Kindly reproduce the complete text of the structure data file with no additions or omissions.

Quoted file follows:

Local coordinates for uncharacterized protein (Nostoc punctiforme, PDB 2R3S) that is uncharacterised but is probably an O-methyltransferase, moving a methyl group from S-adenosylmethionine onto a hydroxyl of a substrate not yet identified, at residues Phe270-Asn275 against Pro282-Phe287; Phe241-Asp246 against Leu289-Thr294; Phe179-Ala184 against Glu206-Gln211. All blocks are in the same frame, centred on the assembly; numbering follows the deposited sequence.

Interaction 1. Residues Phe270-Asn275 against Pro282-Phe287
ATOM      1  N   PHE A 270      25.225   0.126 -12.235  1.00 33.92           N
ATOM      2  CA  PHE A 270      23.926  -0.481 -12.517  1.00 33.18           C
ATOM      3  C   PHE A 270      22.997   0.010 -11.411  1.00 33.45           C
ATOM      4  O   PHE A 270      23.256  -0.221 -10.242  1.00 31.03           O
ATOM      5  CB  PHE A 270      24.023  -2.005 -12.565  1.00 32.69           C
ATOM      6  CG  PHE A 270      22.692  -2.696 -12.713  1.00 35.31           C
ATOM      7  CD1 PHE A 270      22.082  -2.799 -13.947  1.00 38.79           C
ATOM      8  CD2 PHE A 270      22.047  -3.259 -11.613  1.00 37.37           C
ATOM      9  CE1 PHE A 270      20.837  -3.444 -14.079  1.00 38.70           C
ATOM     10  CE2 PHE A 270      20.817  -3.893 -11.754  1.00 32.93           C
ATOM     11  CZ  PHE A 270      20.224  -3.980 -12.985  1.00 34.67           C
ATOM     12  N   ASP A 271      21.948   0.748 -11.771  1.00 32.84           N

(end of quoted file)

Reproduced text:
Local coordinates for uncharacterized protein (Nostoc punctiforme, PDB 2R3S) that is uncharacterised but is probably an O-methyltransferase, moving a methyl group from S-adenosylmethionine onto a hydroxyl of a substrate not yet identified, at residues Phe270-Asn275 against Pro282-Phe287; Phe241-Asp246 against Leu289-Thr294; Phe179-Ala184 against Glu206-Gln211. All blocks are in the same frame, centred on the assembly; numbering follows the deposited sequence.

Interaction 1. Residues Phe270-Asn275 against Pro282-Phe287
ATOM      1  N   PHE A 270      25.225   0.126 -12.235  1.00 33.92           N
ATOM      2  CA  PHE A 270      23.926  -0.481 -12.517  1.00 33.18           C
ATOM      3  C   PHE A 270      22.997   0.010 -11.411  1.00 33.45           C
ATOM      4  O   PHE A 270      23.256  -0.221 -10.242  1.00 31.03           O
ATOM      5  CB  PHE A 270      24.023  -2.005 -12.565  1.00 32.69           C
ATOM      6  CG  PHE A 270      22.692  -2.696 -12.713  1.00 35.31           C
ATOM      7  CD1 PHE A 270      22.082  -2.799 -13.947  1.00 38.79           C
ATOM      8  CD2 PHE A 270      22.047  -3.259 -11.613  1.00 37.37           C
ATOM      9  CE1 PHE A 270      20.837  -3.444 -14.079  1.00 38.70           C
ATOM     10  CE2 PHE A 270      20.817  -3.893 -11.754  1.00 32.93           C
ATOM     11  CZ  PHE A 270      20.224  -3.980 -12.985  1.00 34.67           C
ATOM     12  N   ASP A 271      21.948   0.748 -11.771  1.00 32.84           N